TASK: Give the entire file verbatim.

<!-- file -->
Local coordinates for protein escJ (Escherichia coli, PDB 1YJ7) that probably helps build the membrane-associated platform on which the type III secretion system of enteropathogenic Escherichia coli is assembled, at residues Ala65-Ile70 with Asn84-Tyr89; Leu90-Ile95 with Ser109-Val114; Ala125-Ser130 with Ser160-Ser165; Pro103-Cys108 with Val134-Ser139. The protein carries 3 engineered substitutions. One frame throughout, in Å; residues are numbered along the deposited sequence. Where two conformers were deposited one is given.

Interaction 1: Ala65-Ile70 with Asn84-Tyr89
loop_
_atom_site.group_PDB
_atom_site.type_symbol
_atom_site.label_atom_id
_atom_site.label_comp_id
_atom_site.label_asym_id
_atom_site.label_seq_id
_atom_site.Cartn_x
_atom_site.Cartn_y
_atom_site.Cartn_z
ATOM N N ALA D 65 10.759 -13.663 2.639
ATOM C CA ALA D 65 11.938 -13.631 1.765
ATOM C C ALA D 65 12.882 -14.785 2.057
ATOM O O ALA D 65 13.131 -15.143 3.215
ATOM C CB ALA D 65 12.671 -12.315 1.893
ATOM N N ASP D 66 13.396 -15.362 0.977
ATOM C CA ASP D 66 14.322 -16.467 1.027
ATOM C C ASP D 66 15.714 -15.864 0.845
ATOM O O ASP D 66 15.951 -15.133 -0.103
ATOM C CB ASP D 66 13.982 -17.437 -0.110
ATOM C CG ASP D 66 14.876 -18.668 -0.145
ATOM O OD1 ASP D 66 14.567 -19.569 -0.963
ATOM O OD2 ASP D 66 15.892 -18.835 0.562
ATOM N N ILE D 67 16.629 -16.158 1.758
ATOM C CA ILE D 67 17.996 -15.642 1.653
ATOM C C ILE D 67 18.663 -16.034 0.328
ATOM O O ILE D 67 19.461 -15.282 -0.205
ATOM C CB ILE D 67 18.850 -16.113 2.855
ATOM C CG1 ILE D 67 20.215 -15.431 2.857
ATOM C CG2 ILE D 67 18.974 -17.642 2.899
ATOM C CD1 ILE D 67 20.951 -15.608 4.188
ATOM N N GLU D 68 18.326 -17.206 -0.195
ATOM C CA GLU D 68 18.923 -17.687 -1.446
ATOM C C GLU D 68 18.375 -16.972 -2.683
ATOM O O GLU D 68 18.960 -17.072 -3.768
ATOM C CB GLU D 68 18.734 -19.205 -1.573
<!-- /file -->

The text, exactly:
Local coordinates for protein escJ (Escherichia coli, PDB 1YJ7) that probably helps build the membrane-associated platform on which the type III secretion system of enteropathogenic Escherichia coli is assembled, at residues Ala65-Ile70 with Asn84-Tyr89; Leu90-Ile95 with Ser109-Val114; Ala125-Ser130 with Ser160-Ser165; Pro103-Cys108 with Val134-Ser139. The protein carries 3 engineered substitutions. One frame throughout, in Å; residues are numbered along the deposited sequence. Where two conformers were deposited one is given.

Interaction 1: Ala65-Ile70 with Asn84-Tyr89
loop_
_atom_site.group_PDB
_atom_site.type_symbol
_atom_site.label_atom_id
_atom_site.label_comp_id
_atom_site.label_asym_id
_atom_site.label_seq_id
_atom_site.Cartn_x
_atom_site.Cartn_y
_atom_site.Cartn_z
ATOM N N ALA D 65 10.759 -13.663 2.639
ATOM C CA ALA D 65 11.938 -13.631 1.765
ATOM C C ALA D 65 12.882 -14.785 2.057
ATOM O O ALA D 65 13.131 -15.143 3.215
ATOM C CB ALA D 65 12.671 -12.315 1.893
ATOM N N ASP D 66 13.396 -15.362 0.977
ATOM C CA ASP D 66 14.322 -16.467 1.027
ATOM C C ASP D 66 15.714 -15.864 0.845
ATOM O O ASP D 66 15.951 -15.133 -0.103
ATOM C CB ASP D 66 13.982 -17.437 -0.110
ATOM C CG ASP D 66 14.876 -18.668 -0.145
ATOM O OD1 ASP D 66 14.567 -19.569 -0.963
ATOM O OD2 ASP D 66 15.892 -18.835 0.562
ATOM N N ILE D 67 16.629 -16.158 1.758
ATOM C CA ILE D 67 17.996 -15.642 1.653
ATOM C C ILE D 67 18.663 -16.034 0.328
ATOM O O ILE D 67 19.461 -15.282 -0.205
ATOM C CB ILE D 67 18.850 -16.113 2.855
ATOM C CG1 ILE D 67 20.215 -15.431 2.857
ATOM C CG2 ILE D 67 18.974 -17.642 2.899
ATOM C CD1 ILE D 67 20.951 -15.608 4.188
ATOM N N GLU D 68 18.326 -17.206 -0.195
ATOM C CA GLU D 68 18.923 -17.687 -1.446
ATOM C C GLU D 68 18.375 -16.972 -2.683
ATOM O O GLU D 68 18.960 -17.072 -3.768
ATOM C CB GLU D 68 18.734 -19.205 -1.573